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In the portion of the verse cited here Tattuvaraya emphatically backs up this claim by saying that when his own eye of jnana was opened through the look and touch of his Guru, ‘for me, there was no fate; there was no karma; there was no fiery-eyed death. All the world of differentiated forms became simply a manifestation of Sorupananda.’


There are other verses which reaffirm Tattuvaraya’s statement that after he had been liberated by Sorupananda he knew nothing other than the swarupa which had taken the form of Sorupananda to enlighten him:


All that appears is only the swarupa of Sorupan[anda]. Where are the firm earth, water and fire? Where is air? Where is the ether? Where is the mind, which is delusion? Where indeed is the great maya? Where is ‘I’?


[In greatness] there is no one equal to Sorupan. Of this there is no doubt. Similarly, there is no one equal to me [in smallness]. I did not know the difference between the two of us when, in the past, I took the form of the fleshy body nor later when he had transformed me into himself by placing his honey-like lotus feet [on my head]. Now I am incapable of knowing anything. (Nanmanimalai, vv. 38, 39.)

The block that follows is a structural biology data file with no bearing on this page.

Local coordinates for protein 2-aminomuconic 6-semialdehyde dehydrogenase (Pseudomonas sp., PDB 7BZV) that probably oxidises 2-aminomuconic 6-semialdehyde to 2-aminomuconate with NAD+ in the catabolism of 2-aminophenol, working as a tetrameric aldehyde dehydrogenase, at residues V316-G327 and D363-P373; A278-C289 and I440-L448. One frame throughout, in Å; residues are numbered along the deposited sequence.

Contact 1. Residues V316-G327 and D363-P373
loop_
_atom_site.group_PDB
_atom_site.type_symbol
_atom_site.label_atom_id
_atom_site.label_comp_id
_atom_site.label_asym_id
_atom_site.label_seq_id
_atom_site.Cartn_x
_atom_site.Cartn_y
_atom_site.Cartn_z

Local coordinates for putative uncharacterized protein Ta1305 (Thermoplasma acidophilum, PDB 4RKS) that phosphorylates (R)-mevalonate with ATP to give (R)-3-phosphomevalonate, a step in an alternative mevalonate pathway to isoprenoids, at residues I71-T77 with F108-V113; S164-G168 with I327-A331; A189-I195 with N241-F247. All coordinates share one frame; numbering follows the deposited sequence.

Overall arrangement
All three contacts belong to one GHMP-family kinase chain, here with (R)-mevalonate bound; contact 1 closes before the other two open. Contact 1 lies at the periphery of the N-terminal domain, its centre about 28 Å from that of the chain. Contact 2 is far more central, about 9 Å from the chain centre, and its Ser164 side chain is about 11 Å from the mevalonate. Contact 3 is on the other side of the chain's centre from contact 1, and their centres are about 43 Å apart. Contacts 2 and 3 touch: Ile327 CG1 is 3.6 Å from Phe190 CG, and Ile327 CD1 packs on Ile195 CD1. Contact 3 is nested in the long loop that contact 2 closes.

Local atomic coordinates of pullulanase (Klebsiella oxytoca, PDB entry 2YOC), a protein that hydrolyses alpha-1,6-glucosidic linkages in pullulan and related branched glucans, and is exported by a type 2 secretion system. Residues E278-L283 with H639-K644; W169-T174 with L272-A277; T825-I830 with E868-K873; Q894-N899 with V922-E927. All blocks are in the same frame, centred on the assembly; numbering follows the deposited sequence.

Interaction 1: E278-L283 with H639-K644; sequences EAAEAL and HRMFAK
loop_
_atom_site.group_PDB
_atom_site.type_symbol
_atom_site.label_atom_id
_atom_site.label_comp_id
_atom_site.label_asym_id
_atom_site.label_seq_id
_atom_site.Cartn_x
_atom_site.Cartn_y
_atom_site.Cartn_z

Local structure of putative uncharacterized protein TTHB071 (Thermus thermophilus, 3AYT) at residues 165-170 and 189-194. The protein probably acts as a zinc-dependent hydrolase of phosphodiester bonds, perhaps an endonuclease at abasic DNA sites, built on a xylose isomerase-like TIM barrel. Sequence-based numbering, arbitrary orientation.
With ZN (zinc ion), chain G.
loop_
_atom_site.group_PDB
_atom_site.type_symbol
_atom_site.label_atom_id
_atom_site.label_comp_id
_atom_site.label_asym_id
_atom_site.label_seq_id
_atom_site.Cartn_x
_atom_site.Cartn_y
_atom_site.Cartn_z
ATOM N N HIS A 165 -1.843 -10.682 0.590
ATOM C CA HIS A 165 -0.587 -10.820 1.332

Let some say that the Supreme is Siva. Let some say that the Supreme is Brahma or Vishnu. Let some say that Sakti and Sivam are Supreme. Let some say that it is with form. Let some say that it is formless. But we have come to know that all forms are only our Guru. (Venba Antadi, v. 8.)


Tattuvaraya wrote of the consequences of his realisation in a poem entitled ‘Pangikku Uraittal’ (Paduturai, v. 64), which can be translated as ‘The Lady Telling her Maid’. The second of the five verses, which speaks of the simple, ascetic life he subsequently led, was mentioned with approval by Bhagavan in Talks with Sri Ramana Maharshi, talk no. 648:


1   Our reward was that every word we heard or said was nada [divine sound].

Our reward was to have ‘remaining still’ [summa iruttal] as our profession.

Our reward was to enter the company of virtuous devotees.

My dear companion, this is the life bestowed by our Guru.


2   Our reward was to have the bare ground as our bed.